The state of California will add glyphosate — the main ingredient in weed-killer Roundup — to a list of chemicals known by the state to cause cancer next month, signaling just the latest battle for Roundup manufacturer Monsanto after the company was accused of writing at least some of an academic research paper used to demonstrate glyphosate’s safety. 
The California Office of Environmental Health Hazard Assessment (OEHHA) announced Monday that glyphosate would be added to the list of cancer-causing chemicals on July 7 as part of Proposition 65.
The safety of glyphosate has been debated for decades, with Monsanto long claiming that the chemical poses no risk to consumers. In 2015, the International Agency for Research on Cancer (a branch of the World Health Organization) classified glyphosate as “probably carcinogenic to humans.”
The inclusion of the chemical to the list comes after Monsanto’s challenge in trial court to prevent the listing was unsuccessful. While Monsanto has appealed the decision, there was no stay granted, meaning the listing can move forward.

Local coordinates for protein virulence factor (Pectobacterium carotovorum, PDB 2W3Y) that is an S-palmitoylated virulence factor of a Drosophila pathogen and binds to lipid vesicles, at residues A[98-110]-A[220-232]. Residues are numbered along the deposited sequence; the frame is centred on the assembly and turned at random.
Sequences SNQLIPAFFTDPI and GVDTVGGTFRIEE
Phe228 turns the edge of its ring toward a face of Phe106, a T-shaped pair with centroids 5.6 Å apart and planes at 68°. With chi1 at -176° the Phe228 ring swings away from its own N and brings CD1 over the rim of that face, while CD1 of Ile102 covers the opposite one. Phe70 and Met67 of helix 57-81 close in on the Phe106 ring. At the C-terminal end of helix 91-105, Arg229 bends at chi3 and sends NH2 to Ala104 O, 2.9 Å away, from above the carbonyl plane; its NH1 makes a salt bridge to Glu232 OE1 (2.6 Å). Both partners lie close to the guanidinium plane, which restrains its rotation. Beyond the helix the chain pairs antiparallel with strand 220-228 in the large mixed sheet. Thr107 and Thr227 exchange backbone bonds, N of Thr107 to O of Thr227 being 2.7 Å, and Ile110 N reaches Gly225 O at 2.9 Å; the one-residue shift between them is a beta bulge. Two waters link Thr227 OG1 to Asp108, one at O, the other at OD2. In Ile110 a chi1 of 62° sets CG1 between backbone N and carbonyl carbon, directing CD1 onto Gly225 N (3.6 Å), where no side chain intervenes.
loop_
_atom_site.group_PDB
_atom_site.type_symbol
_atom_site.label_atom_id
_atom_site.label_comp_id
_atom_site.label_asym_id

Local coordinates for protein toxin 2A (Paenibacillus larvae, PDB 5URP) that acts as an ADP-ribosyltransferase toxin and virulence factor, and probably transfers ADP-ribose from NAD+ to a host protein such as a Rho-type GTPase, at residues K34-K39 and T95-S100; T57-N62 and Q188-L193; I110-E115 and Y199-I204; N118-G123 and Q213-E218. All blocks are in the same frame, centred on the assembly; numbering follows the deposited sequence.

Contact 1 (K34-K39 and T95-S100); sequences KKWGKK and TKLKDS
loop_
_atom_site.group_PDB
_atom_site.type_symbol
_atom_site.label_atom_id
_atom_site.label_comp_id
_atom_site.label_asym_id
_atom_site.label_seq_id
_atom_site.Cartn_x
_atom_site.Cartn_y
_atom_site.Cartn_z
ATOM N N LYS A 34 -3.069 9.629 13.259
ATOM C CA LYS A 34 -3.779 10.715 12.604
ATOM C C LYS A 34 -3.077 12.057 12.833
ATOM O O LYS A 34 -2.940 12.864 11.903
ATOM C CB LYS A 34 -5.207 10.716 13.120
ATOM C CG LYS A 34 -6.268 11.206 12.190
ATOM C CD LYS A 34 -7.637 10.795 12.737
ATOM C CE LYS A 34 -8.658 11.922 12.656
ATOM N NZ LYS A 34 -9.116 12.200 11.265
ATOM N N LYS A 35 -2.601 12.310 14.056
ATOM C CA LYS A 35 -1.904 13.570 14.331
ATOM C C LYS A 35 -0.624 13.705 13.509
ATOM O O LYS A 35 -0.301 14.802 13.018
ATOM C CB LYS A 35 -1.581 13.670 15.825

California state law requires that certain substances identified by the IARC be listed as known to cause cancer under Proposition 65
By listing the chemical on the cancer-causing list, companies selling products with glyphosate will be required to add warning labels to packaging, notes Reuters. These companies, including Monsanto, will have a year from July 7 to re-label products or remove them from store shelves.
A rep for Monsanto tells Reuters that the decision to include glyphosate on the California list is “unwarranted on the basis of science and the law.”
“This is not the final step in the process, and it has no bearing on the merits of the case. We will continue to aggressively challenge this improper decision,” Scott Partridge, Monsanto’s vice president of global strategy, told Reuters.

Editor's Note: This article originally appeared on Consumerist.